As ISIS flexes its muscles as a new international menace, Turkey is moving to shut down its “jihadist highway,” the border routes by which men and arms trickle into Syria. The Wall Street Journal reported yesterday:
Turkish forces have stepped up arrests, patrols and interrogations in recent months, but the rapid advance of Islamic State extremists in Iraq has made Ankara’s initiative even more urgent, say Turkish officials, Western diplomats and residents. […]Turkey became the primary route for foreign jihadists to join Syria’s civil war because of the country’s easy visa policies for travel, its porous 565-mile border with Syria and its modern transportation infrastructure.
Ankara, which grew hostile to Syrian President Bashar al-Assad after his deadly crackdown on protesters in 2011, also allowed foreign militants who sought to oust him to freely operate, diplomats say. Ankara has denied turning a blind eye to their presence.
This latest move signals yet another setback for the “neo-Ottomanism” (see WRM’s essay on the project from 2011) which was to be a signature of Recep Tayyip Erdogan and his then-Foreign Minister, now Prime Minister, Ahmet Davutoglu. An excellent appraisal in Foreign Affairs of Davutoglu is worth pondering in this context. The big picture:
In the early years of Davutoglu’s tenure as foreign minister, Turkey did pivot toward the Middle East. He sought rapprochement with Turkey’s Muslim neighbors, including Iran, Iraq, and Syria. He also reached out to the Gulf monarchies, and built good ties with countries as far away as Sudan. He believed that these policies, which he dubbed “Zero Problems with Neighbors,” built Turkish influence in regional capitals and helped establish Turkey as a Middle Eastern power.The Arab Spring, however, soon proved Davutoglu wrong. As protests began to heat up in Syria in 2011, Davutoglu flew to Damascus to advise President Bashar al-Assad to refrain from using violence against the crowds. Only hours after Davutoglu’s departure, however, Assad sent tanks into Syrian cities for the first time, snubbing the Zero Problems policy and Davutoglu. Appalled by the slight and by Assad’s treatment of civilians, the Turkish leader decided to back the uprising, and opened the country’s borders to Syrian refugees and anti-regime rebels, including what would eventually become the Islamic State of Iraq and al-Sham (ISIS), which has declared a caliphate in parts of Iraq and Syria. This decision cost Turkey dearly, and its relations with Damascus and its regional patron, Iran, began to crumble. Things went poorly in Iraq, too, where Davutoglu supported the Kurds because he wanted to import their oil and because he saw them as a potential intermediary with Turkey’s own Kurds and as proxy against the Shia-majority government in Baghdad. This rapprochement irritated the Iraqi government and Iran, also Iraq’s patron.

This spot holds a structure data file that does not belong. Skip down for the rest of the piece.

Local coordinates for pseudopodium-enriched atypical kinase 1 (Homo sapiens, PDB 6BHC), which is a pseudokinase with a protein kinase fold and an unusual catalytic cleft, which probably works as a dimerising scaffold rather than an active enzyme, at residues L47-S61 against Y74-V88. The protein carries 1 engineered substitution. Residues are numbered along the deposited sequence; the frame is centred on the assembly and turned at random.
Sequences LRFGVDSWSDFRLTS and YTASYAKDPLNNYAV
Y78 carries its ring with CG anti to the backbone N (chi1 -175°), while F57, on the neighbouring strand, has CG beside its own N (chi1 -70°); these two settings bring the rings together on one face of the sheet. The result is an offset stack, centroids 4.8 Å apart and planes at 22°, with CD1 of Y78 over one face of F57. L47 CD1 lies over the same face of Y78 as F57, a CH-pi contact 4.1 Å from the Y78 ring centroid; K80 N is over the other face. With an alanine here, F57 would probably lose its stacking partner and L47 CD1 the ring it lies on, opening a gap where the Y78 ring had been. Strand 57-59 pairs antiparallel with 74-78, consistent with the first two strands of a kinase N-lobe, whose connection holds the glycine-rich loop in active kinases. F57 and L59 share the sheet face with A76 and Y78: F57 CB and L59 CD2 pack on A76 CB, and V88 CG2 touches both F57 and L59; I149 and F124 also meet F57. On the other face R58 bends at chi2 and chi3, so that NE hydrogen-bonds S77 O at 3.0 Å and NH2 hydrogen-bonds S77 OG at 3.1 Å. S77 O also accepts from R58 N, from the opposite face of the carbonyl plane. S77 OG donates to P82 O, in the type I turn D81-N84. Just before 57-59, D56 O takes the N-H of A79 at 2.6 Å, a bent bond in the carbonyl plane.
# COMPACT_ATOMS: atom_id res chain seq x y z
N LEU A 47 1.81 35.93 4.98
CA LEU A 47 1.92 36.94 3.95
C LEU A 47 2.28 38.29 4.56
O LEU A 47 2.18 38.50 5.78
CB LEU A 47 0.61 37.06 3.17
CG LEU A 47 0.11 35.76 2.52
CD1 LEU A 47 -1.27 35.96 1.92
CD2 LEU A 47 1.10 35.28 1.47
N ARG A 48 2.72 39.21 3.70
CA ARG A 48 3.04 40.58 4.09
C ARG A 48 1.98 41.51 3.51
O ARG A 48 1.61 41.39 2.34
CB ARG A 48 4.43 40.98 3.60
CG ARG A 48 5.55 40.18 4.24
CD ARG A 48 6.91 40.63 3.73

Neo-Ottomanism has certainly seen better days. But the question is: Will Erdogan and Davutoglu now re-examine their overall strategy? A trio of Turkish scholars argued in our pages that it does not appear likely in the immediate term. Nevertheless, it’s impossible to paint what has transpired recently as anything other than a serious foreign policy failure. This can only be heartening to those voters within Turkey who have kept the flickering flame of a Kemalist, West-facing Turkey alive.